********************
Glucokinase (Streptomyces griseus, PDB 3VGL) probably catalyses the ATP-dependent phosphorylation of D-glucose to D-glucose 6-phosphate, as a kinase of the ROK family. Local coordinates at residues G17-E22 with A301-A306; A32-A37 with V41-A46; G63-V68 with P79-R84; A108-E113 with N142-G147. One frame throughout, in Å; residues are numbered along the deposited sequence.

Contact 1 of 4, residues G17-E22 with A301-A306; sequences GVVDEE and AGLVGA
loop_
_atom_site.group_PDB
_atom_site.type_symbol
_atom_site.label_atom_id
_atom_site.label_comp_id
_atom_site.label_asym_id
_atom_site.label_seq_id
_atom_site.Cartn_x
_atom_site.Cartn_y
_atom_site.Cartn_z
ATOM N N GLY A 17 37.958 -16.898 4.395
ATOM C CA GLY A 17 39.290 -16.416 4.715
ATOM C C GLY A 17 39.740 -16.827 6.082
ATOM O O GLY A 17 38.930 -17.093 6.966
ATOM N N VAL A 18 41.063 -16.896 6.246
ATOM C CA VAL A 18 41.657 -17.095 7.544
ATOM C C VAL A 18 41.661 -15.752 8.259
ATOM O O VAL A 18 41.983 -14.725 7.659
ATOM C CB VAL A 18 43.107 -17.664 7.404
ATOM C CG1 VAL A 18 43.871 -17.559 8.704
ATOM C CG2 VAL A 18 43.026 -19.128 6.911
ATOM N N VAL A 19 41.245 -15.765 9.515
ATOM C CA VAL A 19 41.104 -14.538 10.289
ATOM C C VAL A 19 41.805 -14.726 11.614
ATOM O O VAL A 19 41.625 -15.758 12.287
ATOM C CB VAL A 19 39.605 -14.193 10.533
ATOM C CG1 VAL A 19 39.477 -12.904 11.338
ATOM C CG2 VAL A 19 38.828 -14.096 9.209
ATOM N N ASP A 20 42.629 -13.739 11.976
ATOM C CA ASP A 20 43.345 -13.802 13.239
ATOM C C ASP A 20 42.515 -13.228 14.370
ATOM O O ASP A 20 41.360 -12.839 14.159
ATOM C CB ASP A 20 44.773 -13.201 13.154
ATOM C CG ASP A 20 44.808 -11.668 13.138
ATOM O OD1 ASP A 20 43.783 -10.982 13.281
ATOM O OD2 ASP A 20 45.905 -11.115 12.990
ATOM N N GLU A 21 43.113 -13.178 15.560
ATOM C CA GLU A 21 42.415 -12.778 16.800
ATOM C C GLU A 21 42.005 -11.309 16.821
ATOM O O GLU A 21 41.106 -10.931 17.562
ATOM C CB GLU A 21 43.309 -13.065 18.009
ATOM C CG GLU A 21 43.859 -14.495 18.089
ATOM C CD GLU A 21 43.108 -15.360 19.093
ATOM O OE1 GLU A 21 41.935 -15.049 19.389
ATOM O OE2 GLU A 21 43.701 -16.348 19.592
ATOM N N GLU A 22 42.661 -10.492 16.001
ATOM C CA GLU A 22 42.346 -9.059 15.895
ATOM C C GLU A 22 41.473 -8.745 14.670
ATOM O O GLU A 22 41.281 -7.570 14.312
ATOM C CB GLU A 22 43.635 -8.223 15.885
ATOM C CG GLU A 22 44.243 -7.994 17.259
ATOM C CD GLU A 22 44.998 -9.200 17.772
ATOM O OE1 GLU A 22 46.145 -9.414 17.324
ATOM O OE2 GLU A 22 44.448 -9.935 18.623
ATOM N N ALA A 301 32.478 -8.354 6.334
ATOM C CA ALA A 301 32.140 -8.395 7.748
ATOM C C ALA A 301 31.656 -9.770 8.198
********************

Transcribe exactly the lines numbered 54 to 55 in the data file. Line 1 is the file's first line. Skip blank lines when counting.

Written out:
ATOM C CD GLU A 22 44.998 -9.200 17.772
ATOM O OE1 GLU A 22 46.145 -9.414 17.324